Whether you’re a casual iPhone owner or the head of a tech startup, Steve Jobs is a man you want to get to know. Fortunately, a new biography of the iconic tech giant has come out recently and finally provided the public with an accurate portrayal of the man who helped shape the current tech climate.

Steve Jobs

Before Brent Schlender and Rick Tetzeli wrote Becoming Steve Jobs, the world had been subjected to a few half-hearted attempts at biographies of Apple’s founder. But the previous biographies–including one well-known title that has been summarily trashed by people who actually knew Jobs–focused on the legendary jerk he was rumored to be. Other titles aired dirty laundry about his rants, his single-minded focus at the expense of the people around him, and worse. As long-time friend and current Apple CEO Tim Cook once said of Walter Isaacson’s biography, Steve Jobs, “The person I read about there is somebody I would never have wanted to work with over all this time.”

But Schlender and Tetzeli have written a whole new perspective on Jobs, and instead of focusing on his personality conflicts with basically the entire world, it focused on the growth the Jobs experienced as a person and a leader. From the now-questionable start in the garage (Steve Wozniack has stated that Jobs’ parents’ garage was important to the creation of Apple, but that the stories about building the first fifty Apple computers in the garage aren’t accurate) to his 1980s departure from Apple, from his tenure at Pixar to his return to Apple, Becoming Steve Jobs focuses on the long-term growth that Jobs experienced.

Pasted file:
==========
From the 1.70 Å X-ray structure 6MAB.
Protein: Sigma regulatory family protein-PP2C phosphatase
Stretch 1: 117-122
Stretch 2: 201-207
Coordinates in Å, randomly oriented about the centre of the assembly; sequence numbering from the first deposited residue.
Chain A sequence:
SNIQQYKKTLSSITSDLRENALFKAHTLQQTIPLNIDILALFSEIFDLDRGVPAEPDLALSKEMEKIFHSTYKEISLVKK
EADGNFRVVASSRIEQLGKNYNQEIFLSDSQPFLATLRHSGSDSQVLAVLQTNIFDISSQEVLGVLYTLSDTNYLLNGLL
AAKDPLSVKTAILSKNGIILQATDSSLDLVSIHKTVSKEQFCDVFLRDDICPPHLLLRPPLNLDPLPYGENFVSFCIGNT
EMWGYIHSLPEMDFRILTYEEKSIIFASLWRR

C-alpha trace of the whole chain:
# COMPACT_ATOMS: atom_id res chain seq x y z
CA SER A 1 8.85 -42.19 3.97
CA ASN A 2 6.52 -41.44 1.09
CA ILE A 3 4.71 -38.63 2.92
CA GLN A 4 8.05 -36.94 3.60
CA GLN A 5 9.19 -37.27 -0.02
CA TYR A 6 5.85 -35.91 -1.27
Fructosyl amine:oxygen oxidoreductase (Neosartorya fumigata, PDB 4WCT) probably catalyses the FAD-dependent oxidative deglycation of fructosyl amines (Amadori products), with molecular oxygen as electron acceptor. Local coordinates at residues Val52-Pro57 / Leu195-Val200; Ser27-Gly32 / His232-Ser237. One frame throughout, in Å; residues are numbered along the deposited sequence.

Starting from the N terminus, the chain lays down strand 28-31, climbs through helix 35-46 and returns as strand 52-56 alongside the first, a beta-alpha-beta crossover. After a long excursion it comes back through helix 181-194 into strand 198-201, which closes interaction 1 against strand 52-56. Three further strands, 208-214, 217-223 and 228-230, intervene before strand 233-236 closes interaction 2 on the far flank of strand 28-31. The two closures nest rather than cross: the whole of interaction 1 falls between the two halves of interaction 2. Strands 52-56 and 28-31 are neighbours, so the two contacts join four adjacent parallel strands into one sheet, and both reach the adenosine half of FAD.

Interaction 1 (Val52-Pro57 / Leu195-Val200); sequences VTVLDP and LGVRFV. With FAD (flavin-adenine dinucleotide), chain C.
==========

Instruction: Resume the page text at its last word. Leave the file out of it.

Hence the subtitle: “The Evolution of a Reckless Upstart into a Visionary Leader.” Steve Jobs exploded into the early tech scene with big plans that the brightest minds in engineering didn’t know how to put into action. By the time the universe caught up with what he wanted to create, he’d become a much more focused, driven individual who still understood that it took people to make it happen.

Long-time friend and employee Jony Ive told the authors about Jobs’ measure of success:

“I remember a conversation in which we talked about how do we define out metrics for feeling like we have really succeeded? We both agreed clearly it’s not about share price. Is it about number of computers we sell? No, because that would still suggest that Windows was more successful. Once again, it all came back to whether we felt really proud of what we collectively had designed and built. Were we proud of that?…It wasn’t a vindication of ‘I’m right’ or ‘I told you so.’ It was a vindication that restored his sense of faith in humanity. Given the choice, people do discern and value quality more than we them credit for. That was a really big deal for all of us because it actually made you feel very connected to the whole world and all of humanity…”

That represents that human who was Steve Jobs, not the tyrant that other writings have made him out to be. Becoming Steve Jobs is available now.